Omicron Has Killed Certitude

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People no longer care what government or ‘science’ tells them about Covid-19.

Thank you, President Biden. Your administration has achieved herd immunity. Alas, it has nothing to do with your promise to “shut down the virus” or vaccinate all 330 million Americans. What you’ve done has long been thought even more impossible than finding a cure for Covid. You’ve immunized the American people against politics. Give this man the Nobel Peace Prize.

This happy news emerged from a question inside the recent Associated Press-NORC poll, which asked, “Thinking about the problems facing the United States and the world today, which problems would you like the government to be working on in the year 2022?”

Naturally some 68% said the economy—with the worst inflation since 1982—needed some thought. But astonishingly, the percentage who want the government to work on Covid-19 is 33%, a 20-point drop from a year ago.

Partisans whose job it is to stand in front of a microphone and explain Mr. Biden’s policies will say, “See, we’re winning. Our policies have removed Covid as a daily concern.”

Umm, no. Identified U.S. Omicron infections are arriving at hundreds of thousands a day. Sagas abound of burned-out hospital workers and depleted workforces. Holiday air travel was a historic nightmare. The promised supply of rapid antigen tests is today’s equivalent of the bridge to nowhere. Cloth masks worked, until they didn’t. School’s out—forever.

It was remarkable how often one saw people interviewed while standing in lines to be tested say: “I don’t understand how this can be happening after two years.” People are flying the pandemic white flag: They’ve stopped caring what the government, the politicians or “science” is telling them about Covid.

The Covid pandemic is altering many multiples of behavioral patterns, and one of the biggest, for which we should thank the virus, is the death of certitude.

From Covid’s start in 2020, public and scientific authorities across the world said: “Trust us. We know what we are doing.” We now see that this unshakable, public-facing certitude was false.

Today, it’s fair to say that no one but the hopelessly credulous believe much of anything Mr. Biden, Jen Psaki, Anthony Fauci or Rochelle Walensky says about Covid and Omicron. The list of doubted authorities worldwide could extend to the horizon.

My purpose is not to discredit public authority or science. We need both. Public authorities in 2020 cleared the regulatory path for Operation Warp Speed, which let private-sector scientists develop protective vaccines. My intention is to re-establish a necessary virtue that looks altogether lost to public life and its scientific representatives: intellectual modesty.

Political leaders try to convey the impression of control over events, insofar as most are always on thin ice with the public. With the pandemic, the most visible faces of U.S. authority across two years—Donald Trump, Andrew Cuomo, Joe Biden—became caricatures of the in-control public figure. In their world, we were always winning.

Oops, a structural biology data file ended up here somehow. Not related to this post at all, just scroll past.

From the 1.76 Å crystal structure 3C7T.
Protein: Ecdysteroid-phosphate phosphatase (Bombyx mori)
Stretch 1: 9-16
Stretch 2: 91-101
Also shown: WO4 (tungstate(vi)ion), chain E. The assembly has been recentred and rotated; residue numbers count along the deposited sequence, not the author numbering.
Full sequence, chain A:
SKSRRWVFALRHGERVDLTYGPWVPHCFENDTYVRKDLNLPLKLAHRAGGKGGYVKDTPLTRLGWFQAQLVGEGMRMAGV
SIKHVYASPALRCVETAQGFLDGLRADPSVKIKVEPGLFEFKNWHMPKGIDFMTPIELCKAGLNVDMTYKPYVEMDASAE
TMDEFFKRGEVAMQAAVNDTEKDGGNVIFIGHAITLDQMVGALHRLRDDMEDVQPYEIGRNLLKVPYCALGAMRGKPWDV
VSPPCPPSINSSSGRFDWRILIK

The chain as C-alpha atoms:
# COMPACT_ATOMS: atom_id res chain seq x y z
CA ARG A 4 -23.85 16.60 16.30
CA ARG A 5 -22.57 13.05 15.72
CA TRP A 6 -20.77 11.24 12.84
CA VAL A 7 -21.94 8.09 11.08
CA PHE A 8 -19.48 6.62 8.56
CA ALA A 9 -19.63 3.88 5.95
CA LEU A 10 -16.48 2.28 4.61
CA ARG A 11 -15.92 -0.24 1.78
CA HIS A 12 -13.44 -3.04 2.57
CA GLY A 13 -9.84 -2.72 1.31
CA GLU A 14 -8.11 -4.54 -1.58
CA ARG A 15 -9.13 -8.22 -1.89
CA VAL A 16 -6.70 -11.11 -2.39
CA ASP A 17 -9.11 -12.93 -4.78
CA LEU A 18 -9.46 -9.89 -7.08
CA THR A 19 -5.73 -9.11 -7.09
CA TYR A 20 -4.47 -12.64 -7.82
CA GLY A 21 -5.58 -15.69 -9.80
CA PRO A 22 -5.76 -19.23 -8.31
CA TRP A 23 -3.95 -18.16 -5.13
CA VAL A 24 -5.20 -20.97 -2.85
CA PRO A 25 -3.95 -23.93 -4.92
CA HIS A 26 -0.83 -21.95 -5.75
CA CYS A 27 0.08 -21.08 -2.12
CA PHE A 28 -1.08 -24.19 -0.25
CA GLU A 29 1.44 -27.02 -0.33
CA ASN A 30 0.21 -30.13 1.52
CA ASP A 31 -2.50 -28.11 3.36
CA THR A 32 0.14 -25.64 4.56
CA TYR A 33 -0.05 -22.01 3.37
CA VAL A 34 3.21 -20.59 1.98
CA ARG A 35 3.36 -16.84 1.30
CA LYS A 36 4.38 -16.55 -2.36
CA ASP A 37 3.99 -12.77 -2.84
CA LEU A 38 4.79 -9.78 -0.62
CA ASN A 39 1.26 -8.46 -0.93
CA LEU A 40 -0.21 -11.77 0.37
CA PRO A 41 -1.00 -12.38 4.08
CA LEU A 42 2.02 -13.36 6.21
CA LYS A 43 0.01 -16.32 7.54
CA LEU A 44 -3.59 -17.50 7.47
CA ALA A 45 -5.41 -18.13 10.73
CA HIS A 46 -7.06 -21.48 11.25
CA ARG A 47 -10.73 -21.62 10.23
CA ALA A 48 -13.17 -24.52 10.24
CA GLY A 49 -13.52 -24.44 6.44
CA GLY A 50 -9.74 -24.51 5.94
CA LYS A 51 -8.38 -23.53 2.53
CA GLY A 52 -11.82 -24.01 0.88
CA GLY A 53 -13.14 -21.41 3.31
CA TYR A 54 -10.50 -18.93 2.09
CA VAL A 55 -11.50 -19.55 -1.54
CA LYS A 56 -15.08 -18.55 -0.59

At the center of this collapse of public confidence sits science, which has a lot to answer for. The problem is not the process of scientific discovery as understood for centuries. The problem is “science,” a politicized totem now used routinely to silence legitimate challenge, for example regarding what happened in Wuhan.

Science triumphalism didn’t begin with the National Institutes of Health’s Anthony Fauci. Science as a political weapon originated with the battle over climate policy.

Disputes among scientists can get famously intense, but at some point in the past decade, the impatient proponents of climate-change policy enlisted the media to suppress dissent. Social-media companies, whose employees surely self-regard as rigorous STEM graduates, enabled the intellectual silencing. Dissent, which is perhaps the most honorable political tradition in free systems, was demoted into oblivion as “misinformation”—again with mass-media support.

How can we be winning if a significant portion of the U.S. population has come to believe that the representations of science about climate and Covid are mostly, to pick a word, disinformation?

Every week, the New England Journal of Medicine publishes the results of clinical studies involving myriad medical problems, including Covid-19. The NEJM exists because few of the diseases explored in its pages are ever “solved.” The nuances of medical treatment, which is to say science, get debated in subsequent articles and letters.

Of its nature, public health is authoritarian, ordering the masses into compliance for some larger social good, such as food-handling hygiene. The U.S. Centers for Disease Control and Prevention, now fitfully run by the White House-compliant Dr. Walensky, occupies a gray realm between issuing directives and serving as a scientific clearinghouse. During the pandemic, serious scientists—in and out of public life—have let their status as discoverers of important but ever-contingent knowledge be hijacked by the authoritarians of certitude. Omicron has ended their reign.

Entering our third year with Covid, the AP-NORC result effectively means some two-thirds of the population is telling its government, “Thanks for nothing.” That is an overstatement, but not by much. And it won’t get better until doubt and dissent get more respect than they have now.

By Daniel Henninger

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